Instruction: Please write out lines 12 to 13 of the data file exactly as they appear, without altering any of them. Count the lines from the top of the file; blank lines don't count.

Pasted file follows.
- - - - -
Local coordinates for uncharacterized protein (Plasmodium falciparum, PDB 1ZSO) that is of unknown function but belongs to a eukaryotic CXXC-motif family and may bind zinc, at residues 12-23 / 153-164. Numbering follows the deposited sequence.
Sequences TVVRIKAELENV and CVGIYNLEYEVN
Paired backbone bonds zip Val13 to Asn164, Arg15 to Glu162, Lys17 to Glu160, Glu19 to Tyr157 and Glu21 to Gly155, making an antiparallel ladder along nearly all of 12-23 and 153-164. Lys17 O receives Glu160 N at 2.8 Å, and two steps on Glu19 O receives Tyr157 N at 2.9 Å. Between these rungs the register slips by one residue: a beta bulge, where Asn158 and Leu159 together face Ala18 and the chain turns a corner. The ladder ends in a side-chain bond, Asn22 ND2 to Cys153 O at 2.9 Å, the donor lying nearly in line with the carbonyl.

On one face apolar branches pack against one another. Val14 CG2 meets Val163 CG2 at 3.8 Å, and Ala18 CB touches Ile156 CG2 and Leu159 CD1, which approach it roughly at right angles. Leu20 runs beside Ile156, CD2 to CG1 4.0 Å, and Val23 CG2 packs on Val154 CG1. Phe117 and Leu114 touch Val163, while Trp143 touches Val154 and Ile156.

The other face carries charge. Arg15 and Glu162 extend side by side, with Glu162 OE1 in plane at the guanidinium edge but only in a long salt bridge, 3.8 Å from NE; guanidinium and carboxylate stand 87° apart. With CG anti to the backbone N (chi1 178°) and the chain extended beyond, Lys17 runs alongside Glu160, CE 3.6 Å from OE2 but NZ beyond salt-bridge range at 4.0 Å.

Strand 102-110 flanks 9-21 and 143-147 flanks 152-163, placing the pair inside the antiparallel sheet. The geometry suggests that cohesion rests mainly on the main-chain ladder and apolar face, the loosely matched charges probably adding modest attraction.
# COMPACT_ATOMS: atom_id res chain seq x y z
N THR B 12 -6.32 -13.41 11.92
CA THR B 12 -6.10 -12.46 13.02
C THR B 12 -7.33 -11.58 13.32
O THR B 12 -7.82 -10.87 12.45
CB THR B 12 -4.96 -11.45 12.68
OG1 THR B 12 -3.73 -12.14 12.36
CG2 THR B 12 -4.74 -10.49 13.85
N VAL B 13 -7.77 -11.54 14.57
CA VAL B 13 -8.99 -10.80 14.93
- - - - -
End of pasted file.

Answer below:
CB THR B 12 -4.96 -11.45 12.68
OG1 THR B 12 -3.73 -12.14 12.36